Carls_Septic_Service

Carl’s Septic Service, Inc. of Lemont, Illinois, sold the 100th system! We spoke with Kevin Dominick, Carl’s Septic Service, on this auspicious occasion:

“The Team at Carl’s Septic Service is pleased to help reach this milestone for the State of Illinois,” says Kevin Dominick, Carl’s Septic Service. “We see a great opportunity to continue this momentum and keep Illinois at the forefront of bringing better water management systems to our customers.”

Besides being named a Top 3 Septic Tank Service in Naperville, IL by ThreeBestRated.com (https://threebestrated.com/septic-tank-services-in-naperville-il) based on customer reviews, history, ratings, satisfaction, trust, cost and their general excellence, Carl’s Septic Service, Inc. has served many Illinois counties since 1962. Other services include: Septic Tank Pumping, Septic Inspections, Septic Tanks & Systems, and Building/Sewer Contractors.

The 99 systems already installed in Illinois have met some of the most challenging site conditions from a YMCA with minimal land available to a home built on the side of a steep hill. To date, 2,243 BioBarrier MBRs have been shipped worldwide.

ABOUT Bio-Microbics Illinois: With more than 35 years’ experience distributing, installing, operating many variants of wastewater treatment processing units, BihlerTech Inc. is the Bio-Microbics Distributor for Illinois. We provide wastewater treatment plants for residential and commercial properties. Through an Illinois professional dealer network, BihlerTech provides onsite, pre-treatment systems and service of Bio-Microbics® FAST® aerobic wastewater treatment systems and the BioBarrier® membrane bioreactor (MBR) water recycling system. Bio-Microbics Illinois Distributor | Phone: 815-714-8505 | Fax: 866-366-5090 | www.biomicrobicsillinois.com

ABOUT Bio-Microbics, Inc.: As a leading manufacturer of Simple, Low-Cost, Robust wastewater (residential, commercial, & marine), graywater, water recycling, and stormwater treatment systems, Bio-Microbics ensures a clean environment and opportunities for water reuse…FITT® for the Purpose Intended. www.biomicrobics.com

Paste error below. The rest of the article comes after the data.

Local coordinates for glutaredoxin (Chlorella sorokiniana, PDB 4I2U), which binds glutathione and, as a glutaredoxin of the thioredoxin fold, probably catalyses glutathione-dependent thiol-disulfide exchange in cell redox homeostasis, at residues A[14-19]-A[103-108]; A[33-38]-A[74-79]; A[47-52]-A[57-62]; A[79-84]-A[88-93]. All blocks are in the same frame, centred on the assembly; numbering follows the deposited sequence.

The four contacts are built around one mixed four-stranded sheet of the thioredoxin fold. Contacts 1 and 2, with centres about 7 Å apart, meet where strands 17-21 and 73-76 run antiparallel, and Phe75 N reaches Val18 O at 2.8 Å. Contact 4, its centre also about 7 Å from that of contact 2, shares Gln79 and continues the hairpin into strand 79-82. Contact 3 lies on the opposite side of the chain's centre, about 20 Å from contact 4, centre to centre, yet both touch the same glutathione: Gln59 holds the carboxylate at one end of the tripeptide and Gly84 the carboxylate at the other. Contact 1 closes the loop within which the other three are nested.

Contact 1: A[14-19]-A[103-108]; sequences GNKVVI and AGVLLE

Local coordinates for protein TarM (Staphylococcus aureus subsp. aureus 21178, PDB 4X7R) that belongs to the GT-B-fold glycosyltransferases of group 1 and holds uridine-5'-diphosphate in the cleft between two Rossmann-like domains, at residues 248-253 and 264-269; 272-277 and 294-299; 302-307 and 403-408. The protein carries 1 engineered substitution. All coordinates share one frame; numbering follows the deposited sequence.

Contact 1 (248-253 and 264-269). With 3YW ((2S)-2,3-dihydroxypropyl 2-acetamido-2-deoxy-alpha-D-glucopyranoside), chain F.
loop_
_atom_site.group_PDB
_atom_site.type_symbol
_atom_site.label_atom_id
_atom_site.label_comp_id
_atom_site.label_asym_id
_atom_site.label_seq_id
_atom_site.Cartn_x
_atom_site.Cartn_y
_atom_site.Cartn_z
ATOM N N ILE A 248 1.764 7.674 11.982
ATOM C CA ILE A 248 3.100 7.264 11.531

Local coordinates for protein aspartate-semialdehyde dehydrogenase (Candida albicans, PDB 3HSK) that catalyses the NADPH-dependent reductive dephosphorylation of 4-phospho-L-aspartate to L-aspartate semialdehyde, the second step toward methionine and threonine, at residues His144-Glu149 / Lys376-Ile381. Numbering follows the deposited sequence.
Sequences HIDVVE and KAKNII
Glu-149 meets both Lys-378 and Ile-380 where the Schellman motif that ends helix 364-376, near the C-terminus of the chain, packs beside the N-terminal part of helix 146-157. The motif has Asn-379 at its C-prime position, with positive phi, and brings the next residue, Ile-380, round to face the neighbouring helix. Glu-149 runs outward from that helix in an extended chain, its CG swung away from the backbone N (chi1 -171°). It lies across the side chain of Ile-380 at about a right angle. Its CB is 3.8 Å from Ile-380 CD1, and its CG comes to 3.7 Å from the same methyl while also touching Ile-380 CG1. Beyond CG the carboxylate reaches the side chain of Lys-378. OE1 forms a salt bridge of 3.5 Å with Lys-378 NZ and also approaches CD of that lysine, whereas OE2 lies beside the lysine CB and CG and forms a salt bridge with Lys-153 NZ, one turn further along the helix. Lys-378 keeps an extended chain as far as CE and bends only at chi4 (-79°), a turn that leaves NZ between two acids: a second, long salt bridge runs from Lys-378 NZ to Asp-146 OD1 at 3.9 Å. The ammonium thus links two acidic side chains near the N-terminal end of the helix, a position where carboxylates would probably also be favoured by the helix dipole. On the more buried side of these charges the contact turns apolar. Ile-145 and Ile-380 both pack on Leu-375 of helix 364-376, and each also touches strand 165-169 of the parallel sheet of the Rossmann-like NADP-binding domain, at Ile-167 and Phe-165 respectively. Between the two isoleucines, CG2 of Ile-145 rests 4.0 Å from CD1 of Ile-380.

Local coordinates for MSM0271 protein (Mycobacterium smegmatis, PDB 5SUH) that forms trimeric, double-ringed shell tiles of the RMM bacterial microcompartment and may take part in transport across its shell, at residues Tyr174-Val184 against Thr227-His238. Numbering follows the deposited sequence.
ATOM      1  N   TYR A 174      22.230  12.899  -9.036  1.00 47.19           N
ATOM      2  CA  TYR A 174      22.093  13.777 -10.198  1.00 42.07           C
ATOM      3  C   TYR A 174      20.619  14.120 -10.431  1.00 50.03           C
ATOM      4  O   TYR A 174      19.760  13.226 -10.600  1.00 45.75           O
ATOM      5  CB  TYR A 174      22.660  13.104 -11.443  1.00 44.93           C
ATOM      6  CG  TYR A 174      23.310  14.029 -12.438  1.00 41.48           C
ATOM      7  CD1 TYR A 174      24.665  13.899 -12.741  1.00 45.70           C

PRINT-READY VERSION:  Illinois Steps Up to Stay in the Forefront of Water Technology

FEATURED SYSTEM: The NSF 350 certified Bio-Microbics® BioBarrier® MBR

 

  • BioBarrier® MBR installed in Infiltrator® Tanks
  • BioBarrier® MBR installed in Infiltrator® Tanks
  • BioBarrier® MBR installed in Infiltrator® Tanks
  • BioBarrier® MBR installed in Infiltrator® Tanks
  • BioBarrier® MBR installed in Infiltrator® Tanks
  • BioBarrier® MBR installed in Infiltrator® Tanks
  • BioBarrier® MBR installed in Infiltrator® Tanks
  • BioBarrier® MBR installed in Infiltrator® Tanks
  • BioBarrier® MBR installed in Infiltrator® Tanks
  • BioBarrier® MBR installed in Infiltrator® Tanks
  • BioBarrier® MBR installed in Infiltrator® Tanks

With the BioBarrier MBR, the sizing of the dispersal area is based on engineering criteria for water movement through the soil plus a safety factor alone.

  • Removes virtually all pollutants and bacteria producing recycled water that is safe for human contact.
  • Allows subsurface dispersal of the recycled water that is unique because the soil has no part in the treatment process.
  • Provides a real and permanent alternative to public sewer, unlike ANY soil based treatment system that will eventually clog because of soluble pollution being converted into solid sludge plugging the pores in the soil!
  • Sizing of utilizing decentralized MBR systems is usually a tiny fraction of that needed for conventional septic systems.
  • Unlike “soil treatment-based onsite systems” or “Soil Absorption Systems”, there is no need for expansion area for future dispersal because of failed trenches or mounds.

Because we are loading the soil with clean water, the range of permeability is greatly expanded; allowing for subsurface dispersal in soils that are normally out of the range of most other types of onsite systems.

You no longer need public sewer to build when using this permanent wastewater disposal system.

Kurt Bihler: “I’d like to give Sara Heger a Big Gold Star for this article. It sums up nicely what I’ve told people for years.”


Septic Care: Testing for Quats

These salt compounds can accumulate and negatively affect your customers’ septic systems.


A “quat” is a shorthand term for a type of chemical known as a quaternary ammonium compound. Put in the simplest terms, a quat is a complex organic salt compound used for multiple applications. Despite the similarity in naming, a quat is not and does not contain either ammonia or ammonium ion. The name comes from the similar chemical structure to these other molecules.

Where will you find them?                                                                                                        
There are literally hundreds of quats in existence and in common use in home, commercial and industrial products. A review of the ingredients of many products will reveal their presence, if you are familiar with the ingredients list. Unfortunately, most of the time the names given do not include the term quat or quaternary ammonium but instead use complex and lengthy chemical names. The amount of quats has been on the rise in homes and businesses primarily due to the requirement to reduce the use of phosphorus in cleaning products. Initially this seems like a good idea as excess phosphorus in the environment leads to increased algae growth in many water bodies. The problem is that quats can be toxic to the microbes in our septic systems and in the soil. In commercial systems, large amounts of quats can end up in the wastewater stream due to hand dishwashing and toilet cleaning.